Being charged with committing a tax crime can be a frightening thing to experience. Tax evasion, for example, is a serious crime that can have significant consequences if one is convicted. For some Connecticut residents, choosing to plead guilty rather than go through a formal trial may be the best option. What happens when one pleads guilty?
The Internal Revenue Service has been short-staffed and underfunded for quite some time, which has resulted in specific issues not receiving the time and attention they actually require. For example, cryptocurrency tax evasion is a known problem, but there are not enough IRS agents available to devote their time to investigating potential cases. This is a problem that is about to change, however, which means those Connecticut residents who have cryptocurrency in their financial portfolios may need to prepare for the IRS to come calling.
No one in Connecticut or elsewhere wants to have to pay more in taxes than he or she has to. People do not want to feel that they are the only ones paying their fair share, so they look for ways to minimize their tax obligations. Unfortunately, in doing so, some end up being accused of tax evasion. The consequences if one is convicted can be quite severe.
Being investigated by the Internal Revenue Service can be quite intimidating. This is particularly true if one stands accused of committing a crime -- such as tax evasion. What can Connecticut residents expect if they find out they are being investigated for tax evasion?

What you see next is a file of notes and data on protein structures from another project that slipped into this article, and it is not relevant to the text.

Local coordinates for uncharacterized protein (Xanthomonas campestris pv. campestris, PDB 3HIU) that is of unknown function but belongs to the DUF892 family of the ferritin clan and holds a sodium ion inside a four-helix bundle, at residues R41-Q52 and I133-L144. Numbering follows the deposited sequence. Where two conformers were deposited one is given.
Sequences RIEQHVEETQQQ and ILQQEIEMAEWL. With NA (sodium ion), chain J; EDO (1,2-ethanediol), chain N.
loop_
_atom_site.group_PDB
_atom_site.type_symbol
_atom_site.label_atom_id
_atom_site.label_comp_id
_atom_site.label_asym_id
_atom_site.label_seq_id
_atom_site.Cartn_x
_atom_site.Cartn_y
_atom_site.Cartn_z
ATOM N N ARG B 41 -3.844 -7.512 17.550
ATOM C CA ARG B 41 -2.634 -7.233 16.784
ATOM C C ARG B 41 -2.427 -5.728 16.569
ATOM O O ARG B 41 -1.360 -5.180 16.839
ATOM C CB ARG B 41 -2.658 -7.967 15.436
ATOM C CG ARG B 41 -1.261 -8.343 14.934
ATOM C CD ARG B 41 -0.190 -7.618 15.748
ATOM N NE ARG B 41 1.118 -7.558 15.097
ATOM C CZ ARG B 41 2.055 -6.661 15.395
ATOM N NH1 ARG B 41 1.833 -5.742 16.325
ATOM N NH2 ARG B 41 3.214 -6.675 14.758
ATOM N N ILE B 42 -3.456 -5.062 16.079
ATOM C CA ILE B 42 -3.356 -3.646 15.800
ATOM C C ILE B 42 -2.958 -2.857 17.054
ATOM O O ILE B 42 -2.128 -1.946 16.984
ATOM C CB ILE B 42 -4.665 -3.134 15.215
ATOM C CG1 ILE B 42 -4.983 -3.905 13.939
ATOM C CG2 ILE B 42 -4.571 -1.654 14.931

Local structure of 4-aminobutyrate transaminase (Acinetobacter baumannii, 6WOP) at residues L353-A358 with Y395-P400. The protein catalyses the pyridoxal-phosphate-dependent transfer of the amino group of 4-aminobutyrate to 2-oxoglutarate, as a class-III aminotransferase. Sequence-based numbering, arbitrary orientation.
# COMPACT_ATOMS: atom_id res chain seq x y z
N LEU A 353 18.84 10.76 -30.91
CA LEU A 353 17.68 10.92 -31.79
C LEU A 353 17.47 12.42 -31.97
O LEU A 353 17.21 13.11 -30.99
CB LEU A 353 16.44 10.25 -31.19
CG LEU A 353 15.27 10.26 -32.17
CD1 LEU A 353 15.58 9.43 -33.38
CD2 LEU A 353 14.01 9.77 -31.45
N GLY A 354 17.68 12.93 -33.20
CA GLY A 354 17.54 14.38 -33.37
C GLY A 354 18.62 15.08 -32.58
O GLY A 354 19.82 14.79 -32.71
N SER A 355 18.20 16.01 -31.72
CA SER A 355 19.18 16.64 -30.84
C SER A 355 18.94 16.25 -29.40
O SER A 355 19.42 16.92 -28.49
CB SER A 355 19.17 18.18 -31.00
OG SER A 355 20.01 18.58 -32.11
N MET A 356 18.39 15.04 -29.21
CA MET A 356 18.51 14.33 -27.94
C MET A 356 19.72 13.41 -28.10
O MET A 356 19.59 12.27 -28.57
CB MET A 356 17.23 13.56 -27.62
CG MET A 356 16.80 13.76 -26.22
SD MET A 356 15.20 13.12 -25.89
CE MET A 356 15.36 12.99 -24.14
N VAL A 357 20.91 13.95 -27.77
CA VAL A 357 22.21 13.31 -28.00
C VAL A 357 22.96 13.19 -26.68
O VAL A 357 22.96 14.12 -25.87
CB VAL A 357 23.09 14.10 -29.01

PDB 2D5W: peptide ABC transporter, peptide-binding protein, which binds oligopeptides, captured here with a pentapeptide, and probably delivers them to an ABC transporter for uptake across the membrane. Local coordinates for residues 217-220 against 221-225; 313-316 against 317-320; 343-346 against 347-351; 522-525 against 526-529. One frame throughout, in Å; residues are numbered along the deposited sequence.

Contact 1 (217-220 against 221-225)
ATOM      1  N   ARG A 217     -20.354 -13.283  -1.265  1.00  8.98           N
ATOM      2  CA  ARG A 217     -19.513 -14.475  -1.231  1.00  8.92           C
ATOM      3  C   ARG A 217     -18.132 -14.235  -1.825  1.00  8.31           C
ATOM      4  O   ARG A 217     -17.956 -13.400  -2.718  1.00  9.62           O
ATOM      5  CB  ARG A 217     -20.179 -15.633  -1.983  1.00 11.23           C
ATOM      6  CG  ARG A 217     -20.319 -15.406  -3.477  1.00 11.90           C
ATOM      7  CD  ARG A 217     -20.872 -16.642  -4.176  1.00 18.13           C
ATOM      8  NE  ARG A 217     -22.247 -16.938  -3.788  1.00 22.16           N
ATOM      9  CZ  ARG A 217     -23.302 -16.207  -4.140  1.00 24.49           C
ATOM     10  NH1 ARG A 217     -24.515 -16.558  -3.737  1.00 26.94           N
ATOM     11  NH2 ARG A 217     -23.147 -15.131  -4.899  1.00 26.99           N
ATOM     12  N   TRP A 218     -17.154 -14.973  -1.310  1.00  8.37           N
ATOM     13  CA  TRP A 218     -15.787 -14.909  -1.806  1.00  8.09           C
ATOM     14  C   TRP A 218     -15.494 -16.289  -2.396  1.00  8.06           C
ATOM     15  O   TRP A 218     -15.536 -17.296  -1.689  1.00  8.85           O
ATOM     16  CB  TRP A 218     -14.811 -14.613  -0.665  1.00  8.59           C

Earlier this year, the couple behind a relatively popular television show was accused of committing tax crimes at both state and federal levels. Recently, the "Chrisley Knows Best" stars were able to settle the tax evasion charges filed by their former home state. They have yet to resolve the federal counts against them. Why does this couple's story matter? It shows Connecticut residents that fighting accusations of tax evasion is possible.
Tax law is confusing. Paying taxes is not always a straightforward thing. Many Connecticut residents do their best to file and pay on time, but some make mistakes or let their taxes slide. Those on the latter side of this equation could face some severe consequences if they are ever accused of committing tax evasion.
Over the past several weeks, this column has discussed various defense strategies that may be available to Connecticut residents who are accused of evading taxes. This week, to close out the series on this subject, one more tax evasion defense strategy will be shared. The final defense available has to do with intentional conduct.
As stated in two recently published posts for this column, evading taxes is a crime with serious consequences for Connecticut residents. Of course, it is necessary for the Internal Revenue Service to provide evidence that one has actually committed the crime and any audit requests and charges brought against the accused have to be filed in a specific time frame. In a continuation of the tax evasion defense series, the statute of limitations will now be discussed.
Accusations of evading taxes are serious and should not be taken lightly by Connecticut residents who find themselves in the state's or Internal Revenue Service's line of fire. In a previously written article, this column discussed one of several defense options available when dealing with tax evasion charges. Today, that discussion is continued with yet another defense option: insufficient evidence.
The federal and state governments take taxes very seriously. If you do not pay what you owe on time, you may be accused of tax evasion. Such an accusation is not something to take lightly, as a criminal conviction on a tax evasion charge can have significant consequences. This column will discuss various defense options available to Connecticut residents who are facing tax evasion charges.